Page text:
Tá mé an-bhródúil as an ollscoil ar fhreastail mé air — Ollscoil na hÉireann, Gaillimh, nó UCG mar ab fhearr aithne air nuair a bhain mise mo chéim amach. Ba mhór an taitneamh agus tairbhe a bhain mé as na deiseanna a tugadh dom freastal ar chúrsaí Gaeilge sa choláiste agus in Áras Mháirtín Uí Chadhain ar an gCeathrú Rua. Cúis díomá dom, mar sin, gur athraigh údaráis an choláiste a gcuid rialacha ó thaobh na Gaeilge de le déanaí agus nach gcreideann siad a thuilleadh gur chóir go mbeadh Gaeilge ag uachtarán an choláiste — fiú na cúpla focal féin.
As a member of the Oireachtas Joint Committee on the Irish Language, the Gaeltacht and the Islands, I took part in questioning the President of NUI Galway, Prof James Browne, and his colleagues about their decision to drop the requirement that future Presidents of the University must have proficiency in the Irish language.
Universities are operating in a very competitive environment and it is understandable that they wish to attract as many talented people as possible, nationally and internationally, into leadership roles. But NUI Galway has always had a particular responsibility to protect and promote the Irish language, and it receives taxpayers’ money to help it do so (by funding its Acadamh na hOllscolaíochta Gaeilge, for example).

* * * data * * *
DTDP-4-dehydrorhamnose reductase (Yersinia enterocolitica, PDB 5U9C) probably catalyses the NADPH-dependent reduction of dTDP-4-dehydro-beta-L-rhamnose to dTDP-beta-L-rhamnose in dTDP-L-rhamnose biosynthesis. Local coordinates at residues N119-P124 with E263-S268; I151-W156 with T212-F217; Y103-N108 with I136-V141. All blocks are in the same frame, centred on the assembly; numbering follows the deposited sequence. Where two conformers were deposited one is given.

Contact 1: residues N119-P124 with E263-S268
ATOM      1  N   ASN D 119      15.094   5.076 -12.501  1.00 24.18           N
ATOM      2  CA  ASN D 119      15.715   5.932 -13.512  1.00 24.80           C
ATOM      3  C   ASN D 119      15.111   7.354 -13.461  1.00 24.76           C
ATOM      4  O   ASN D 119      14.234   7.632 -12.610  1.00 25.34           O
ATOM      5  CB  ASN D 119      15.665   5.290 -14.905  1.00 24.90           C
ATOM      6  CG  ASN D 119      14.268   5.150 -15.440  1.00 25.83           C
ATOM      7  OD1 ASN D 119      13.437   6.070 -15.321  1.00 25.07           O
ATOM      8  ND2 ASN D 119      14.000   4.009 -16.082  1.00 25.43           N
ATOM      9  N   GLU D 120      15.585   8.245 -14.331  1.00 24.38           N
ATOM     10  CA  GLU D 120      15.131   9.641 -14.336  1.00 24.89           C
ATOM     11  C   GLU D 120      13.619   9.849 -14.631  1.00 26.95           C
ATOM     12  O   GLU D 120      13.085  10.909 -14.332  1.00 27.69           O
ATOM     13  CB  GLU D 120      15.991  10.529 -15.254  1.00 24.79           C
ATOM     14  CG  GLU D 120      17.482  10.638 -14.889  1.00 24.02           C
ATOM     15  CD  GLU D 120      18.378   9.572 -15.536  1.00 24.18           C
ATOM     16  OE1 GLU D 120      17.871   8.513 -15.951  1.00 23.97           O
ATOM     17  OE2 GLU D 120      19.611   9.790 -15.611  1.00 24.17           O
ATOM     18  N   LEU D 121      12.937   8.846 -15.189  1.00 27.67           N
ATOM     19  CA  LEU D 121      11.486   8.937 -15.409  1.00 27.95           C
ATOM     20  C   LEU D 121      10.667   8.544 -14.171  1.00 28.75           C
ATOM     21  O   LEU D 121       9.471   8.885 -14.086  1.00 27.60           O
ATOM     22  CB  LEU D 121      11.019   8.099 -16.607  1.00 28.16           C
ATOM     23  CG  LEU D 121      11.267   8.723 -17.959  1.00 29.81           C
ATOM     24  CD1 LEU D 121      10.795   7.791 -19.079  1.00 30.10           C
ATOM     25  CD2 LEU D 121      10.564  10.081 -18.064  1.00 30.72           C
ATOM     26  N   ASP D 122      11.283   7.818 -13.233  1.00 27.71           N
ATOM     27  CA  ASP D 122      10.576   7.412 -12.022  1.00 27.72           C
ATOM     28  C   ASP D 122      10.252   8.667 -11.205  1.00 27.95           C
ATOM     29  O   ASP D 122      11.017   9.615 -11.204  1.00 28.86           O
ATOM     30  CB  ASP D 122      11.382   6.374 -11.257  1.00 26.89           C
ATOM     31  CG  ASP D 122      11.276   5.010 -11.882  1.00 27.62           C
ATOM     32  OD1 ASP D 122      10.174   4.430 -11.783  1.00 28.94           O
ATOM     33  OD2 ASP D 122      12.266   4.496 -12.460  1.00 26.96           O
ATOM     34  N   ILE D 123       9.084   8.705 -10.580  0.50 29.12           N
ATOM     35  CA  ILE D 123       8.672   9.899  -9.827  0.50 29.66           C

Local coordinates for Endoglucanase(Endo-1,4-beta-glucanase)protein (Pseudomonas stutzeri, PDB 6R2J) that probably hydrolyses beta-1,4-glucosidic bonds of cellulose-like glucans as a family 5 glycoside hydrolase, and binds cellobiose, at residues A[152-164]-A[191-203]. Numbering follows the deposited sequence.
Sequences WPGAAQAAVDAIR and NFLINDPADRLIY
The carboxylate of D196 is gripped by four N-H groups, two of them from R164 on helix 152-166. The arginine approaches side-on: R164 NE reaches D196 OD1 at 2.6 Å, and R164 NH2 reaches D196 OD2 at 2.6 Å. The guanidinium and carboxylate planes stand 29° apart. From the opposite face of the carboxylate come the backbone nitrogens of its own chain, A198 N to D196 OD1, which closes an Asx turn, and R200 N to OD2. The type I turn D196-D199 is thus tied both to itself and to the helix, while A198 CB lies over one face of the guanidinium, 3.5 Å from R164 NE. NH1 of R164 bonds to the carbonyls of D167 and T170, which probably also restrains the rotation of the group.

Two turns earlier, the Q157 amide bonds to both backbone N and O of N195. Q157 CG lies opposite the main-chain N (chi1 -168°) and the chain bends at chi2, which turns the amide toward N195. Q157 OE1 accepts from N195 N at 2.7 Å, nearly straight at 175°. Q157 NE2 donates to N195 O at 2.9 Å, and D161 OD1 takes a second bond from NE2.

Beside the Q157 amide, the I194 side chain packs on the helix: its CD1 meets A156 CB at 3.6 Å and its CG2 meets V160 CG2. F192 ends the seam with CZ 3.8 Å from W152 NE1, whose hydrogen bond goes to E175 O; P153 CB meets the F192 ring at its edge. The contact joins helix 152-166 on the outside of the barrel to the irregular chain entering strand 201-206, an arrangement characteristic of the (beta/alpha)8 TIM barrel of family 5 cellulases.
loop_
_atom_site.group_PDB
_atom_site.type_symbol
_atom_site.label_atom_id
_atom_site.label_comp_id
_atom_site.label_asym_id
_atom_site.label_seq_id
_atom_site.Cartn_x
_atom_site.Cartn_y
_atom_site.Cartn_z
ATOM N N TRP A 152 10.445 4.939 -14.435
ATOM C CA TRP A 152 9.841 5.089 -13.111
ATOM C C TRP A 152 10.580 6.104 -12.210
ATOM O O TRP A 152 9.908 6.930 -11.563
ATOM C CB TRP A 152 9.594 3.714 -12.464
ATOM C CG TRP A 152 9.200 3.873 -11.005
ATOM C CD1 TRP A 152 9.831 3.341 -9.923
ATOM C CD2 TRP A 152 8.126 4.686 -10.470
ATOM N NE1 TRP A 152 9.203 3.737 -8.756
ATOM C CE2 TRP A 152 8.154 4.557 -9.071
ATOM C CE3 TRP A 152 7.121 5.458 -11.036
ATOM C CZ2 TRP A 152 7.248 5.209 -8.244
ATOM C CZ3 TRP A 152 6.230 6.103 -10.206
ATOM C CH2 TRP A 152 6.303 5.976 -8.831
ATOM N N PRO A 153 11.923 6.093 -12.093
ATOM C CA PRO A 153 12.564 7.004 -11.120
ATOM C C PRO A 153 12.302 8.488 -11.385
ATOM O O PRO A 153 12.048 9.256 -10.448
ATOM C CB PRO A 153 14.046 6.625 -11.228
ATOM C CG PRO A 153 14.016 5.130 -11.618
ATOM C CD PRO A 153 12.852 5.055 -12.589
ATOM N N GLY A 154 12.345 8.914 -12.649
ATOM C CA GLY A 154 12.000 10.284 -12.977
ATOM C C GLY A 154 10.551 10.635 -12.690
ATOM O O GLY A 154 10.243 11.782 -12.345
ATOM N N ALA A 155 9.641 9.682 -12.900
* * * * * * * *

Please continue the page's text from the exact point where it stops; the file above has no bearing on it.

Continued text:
At our Oireachtas Committee hearing of 4th April 2017, I asked Prof Browne whether they had considered making it a requirement that the successful future candidate for College President would acquire some proficiency in Irish within a certain timescale. His initial response was that they were advised that this would not be possible. But on closer examination it emerged that this was ‘HR advice’. No legal advice had been sought.
The post of President of NUI Galway will attract a salary that most people could never dream of. Given the importance of the Irish language to our national life, the culture and ‘feel’ of Galway where you’ll often hear Irish spoken on the streets, and the many official engagements at which the College President will be called on to speak, it’s little enough to require that he or she does a ‘cúrsa Gaeilge’. Come on!
The Committee debate is available here.